PI: Dawn M. Gelino, University of California, San Diego, firstname.lastname@example.org
Address: Center for Astrophysics and Space Sciences 0424, 9500 Gilman Drive, La Jolla, CA 92093-0424
CoI: Thomas Harrison, New Mexico State University
Title: Measuring the Mass of the Black Hole in GS 2000+25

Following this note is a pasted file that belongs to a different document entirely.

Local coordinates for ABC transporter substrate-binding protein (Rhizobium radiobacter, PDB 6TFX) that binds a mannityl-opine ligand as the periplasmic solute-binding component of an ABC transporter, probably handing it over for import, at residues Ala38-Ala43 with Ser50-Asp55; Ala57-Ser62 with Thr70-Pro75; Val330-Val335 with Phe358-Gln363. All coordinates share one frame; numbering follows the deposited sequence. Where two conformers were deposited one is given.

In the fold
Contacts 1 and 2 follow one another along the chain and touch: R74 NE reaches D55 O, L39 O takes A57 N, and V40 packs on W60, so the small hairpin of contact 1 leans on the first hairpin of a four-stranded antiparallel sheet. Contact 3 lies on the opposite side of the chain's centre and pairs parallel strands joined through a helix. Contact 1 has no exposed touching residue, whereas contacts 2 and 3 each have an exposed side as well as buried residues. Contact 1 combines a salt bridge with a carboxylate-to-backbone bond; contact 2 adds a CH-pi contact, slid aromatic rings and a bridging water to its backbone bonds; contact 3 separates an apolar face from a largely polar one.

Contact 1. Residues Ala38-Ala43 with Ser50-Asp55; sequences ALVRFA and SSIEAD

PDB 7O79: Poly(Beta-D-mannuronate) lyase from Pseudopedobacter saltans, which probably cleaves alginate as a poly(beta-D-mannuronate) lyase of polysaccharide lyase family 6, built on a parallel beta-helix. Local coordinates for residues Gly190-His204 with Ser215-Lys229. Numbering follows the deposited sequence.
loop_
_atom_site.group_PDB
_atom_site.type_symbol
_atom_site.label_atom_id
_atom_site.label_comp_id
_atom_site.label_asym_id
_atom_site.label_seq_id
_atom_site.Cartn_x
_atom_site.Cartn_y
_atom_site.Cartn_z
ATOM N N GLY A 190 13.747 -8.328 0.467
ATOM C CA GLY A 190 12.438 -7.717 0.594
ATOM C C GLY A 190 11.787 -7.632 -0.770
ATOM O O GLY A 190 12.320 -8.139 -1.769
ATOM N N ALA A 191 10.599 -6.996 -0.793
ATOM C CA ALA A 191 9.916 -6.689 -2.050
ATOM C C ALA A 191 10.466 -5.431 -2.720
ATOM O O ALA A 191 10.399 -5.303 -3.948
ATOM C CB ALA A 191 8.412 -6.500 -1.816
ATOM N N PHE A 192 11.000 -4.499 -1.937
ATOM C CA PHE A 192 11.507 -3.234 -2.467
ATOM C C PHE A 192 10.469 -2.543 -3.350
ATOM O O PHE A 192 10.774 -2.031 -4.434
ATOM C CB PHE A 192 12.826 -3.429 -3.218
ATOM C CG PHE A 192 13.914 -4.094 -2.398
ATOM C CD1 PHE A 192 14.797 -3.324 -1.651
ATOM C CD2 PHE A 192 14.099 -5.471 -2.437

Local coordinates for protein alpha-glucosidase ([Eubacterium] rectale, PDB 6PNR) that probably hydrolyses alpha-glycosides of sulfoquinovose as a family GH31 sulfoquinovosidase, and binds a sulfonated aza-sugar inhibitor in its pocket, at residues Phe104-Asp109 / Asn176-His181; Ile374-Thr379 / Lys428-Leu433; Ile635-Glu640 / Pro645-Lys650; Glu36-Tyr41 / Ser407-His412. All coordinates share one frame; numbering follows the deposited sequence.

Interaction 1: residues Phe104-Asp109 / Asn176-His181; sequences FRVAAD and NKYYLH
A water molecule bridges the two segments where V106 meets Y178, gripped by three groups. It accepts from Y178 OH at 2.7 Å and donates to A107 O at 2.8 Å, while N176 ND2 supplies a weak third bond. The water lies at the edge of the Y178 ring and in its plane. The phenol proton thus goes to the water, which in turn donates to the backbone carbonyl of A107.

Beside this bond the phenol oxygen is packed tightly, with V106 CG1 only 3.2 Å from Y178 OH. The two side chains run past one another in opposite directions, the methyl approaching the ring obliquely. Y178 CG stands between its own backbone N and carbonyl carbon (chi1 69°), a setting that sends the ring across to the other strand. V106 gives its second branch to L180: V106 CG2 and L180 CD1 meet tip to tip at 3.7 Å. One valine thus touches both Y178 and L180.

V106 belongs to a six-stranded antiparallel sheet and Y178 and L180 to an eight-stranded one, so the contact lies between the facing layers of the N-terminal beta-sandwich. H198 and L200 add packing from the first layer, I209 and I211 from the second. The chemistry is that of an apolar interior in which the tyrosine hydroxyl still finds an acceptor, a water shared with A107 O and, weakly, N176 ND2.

Abstract: Low mass x-ray binaries (LMXBs) contain black hole (BH) or neutron star (NS) primaries, and cool, low-mass secondary stars. A limited number of BHs and NSs have accurate mass measurements. It is important to determine the primary mass of the LMXBs to better define the BH and NS mass distributions, and to better constrain the NS equations of state. To determine the mass of the primary object we need to measure the orbital inclination, i. Previously published primary masses of GS 2000+25, a BH LMXB, fall in the range 4.8 to 25.1 M_\odot; in 2000 we found M_1=7.7+/-0.7M_\odot. Since then, we have found evidence that the shape of its ellipsoidal variations has changed. In order to understand the nature of these changes and the possible effect on the measurement of the inclination and primary mass of the system, we need high S/N data as well as good phase resolution. SQIID's capability of obtaining simultaneous JHK observations makes it prefectly suited for this task. The inclination of the system will be found through modeling of infrared ellipsoidal variations. Because most LMXBs are not eclipsing, modeling their light curves is currently the \it only feasible method for determining the inclination. We will model the light curves with the WD98 modeling program. We have successfully used NOAO facilities and this modeling technique to find accurate BH masses in five LMXBs. In order to confirm and understand the sample of known BH and NS systems, we request four nights on the KPNO 4m to obtain infrared data on GS 2000+25.
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